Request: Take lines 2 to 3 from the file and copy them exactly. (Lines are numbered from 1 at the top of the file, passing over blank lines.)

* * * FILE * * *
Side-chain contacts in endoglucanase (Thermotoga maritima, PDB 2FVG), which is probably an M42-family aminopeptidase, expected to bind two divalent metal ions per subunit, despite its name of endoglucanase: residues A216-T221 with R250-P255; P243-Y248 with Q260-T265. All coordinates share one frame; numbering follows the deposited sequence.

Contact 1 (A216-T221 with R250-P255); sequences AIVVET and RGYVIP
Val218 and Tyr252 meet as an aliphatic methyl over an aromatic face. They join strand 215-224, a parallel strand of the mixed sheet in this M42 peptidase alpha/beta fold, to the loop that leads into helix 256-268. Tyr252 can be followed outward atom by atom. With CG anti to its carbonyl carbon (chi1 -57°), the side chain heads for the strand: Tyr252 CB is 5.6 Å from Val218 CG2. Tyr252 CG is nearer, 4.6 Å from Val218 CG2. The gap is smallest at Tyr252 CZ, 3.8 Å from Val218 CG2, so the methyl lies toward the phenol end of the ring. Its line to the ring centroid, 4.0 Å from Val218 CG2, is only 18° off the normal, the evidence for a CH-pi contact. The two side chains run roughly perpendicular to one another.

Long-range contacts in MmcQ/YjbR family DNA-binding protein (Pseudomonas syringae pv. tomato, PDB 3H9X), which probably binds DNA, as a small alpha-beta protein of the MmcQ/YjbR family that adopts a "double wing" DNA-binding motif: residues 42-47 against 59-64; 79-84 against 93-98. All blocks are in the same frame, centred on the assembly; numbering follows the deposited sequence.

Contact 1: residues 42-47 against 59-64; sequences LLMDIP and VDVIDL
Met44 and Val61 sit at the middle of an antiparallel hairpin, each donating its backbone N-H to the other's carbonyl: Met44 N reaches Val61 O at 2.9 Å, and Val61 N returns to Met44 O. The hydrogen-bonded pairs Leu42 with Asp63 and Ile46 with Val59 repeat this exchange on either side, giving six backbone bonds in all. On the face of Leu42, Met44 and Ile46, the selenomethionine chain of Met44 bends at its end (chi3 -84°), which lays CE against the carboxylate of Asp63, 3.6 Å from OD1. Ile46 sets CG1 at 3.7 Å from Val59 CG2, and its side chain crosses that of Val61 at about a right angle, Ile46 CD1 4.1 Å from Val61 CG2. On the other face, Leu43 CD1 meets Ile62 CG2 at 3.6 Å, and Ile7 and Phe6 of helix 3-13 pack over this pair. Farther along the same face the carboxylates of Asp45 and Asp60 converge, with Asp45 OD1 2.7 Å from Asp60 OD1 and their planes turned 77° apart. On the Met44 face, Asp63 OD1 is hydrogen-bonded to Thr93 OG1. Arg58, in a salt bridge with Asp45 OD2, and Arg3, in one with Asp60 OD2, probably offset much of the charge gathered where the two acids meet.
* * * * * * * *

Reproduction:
Contact 1 (A216-T221 with R250-P255); sequences AIVVET and RGYVIP
Val218 and Tyr252 meet as an aliphatic methyl over an aromatic face. They join strand 215-224, a parallel strand of the mixed sheet in this M42 peptidase alpha/beta fold, to the loop that leads into helix 256-268. Tyr252 can be followed outward atom by atom. With CG anti to its carbonyl carbon (chi1 -57°), the side chain heads for the strand: Tyr252 CB is 5.6 Å from Val218 CG2. Tyr252 CG is nearer, 4.6 Å from Val218 CG2. The gap is smallest at Tyr252 CZ, 3.8 Å from Val218 CG2, so the methyl lies toward the phenol end of the ring. Its line to the ring centroid, 4.0 Å from Val218 CG2, is only 18° off the normal, the evidence for a CH-pi contact. The two side chains run roughly perpendicular to one another.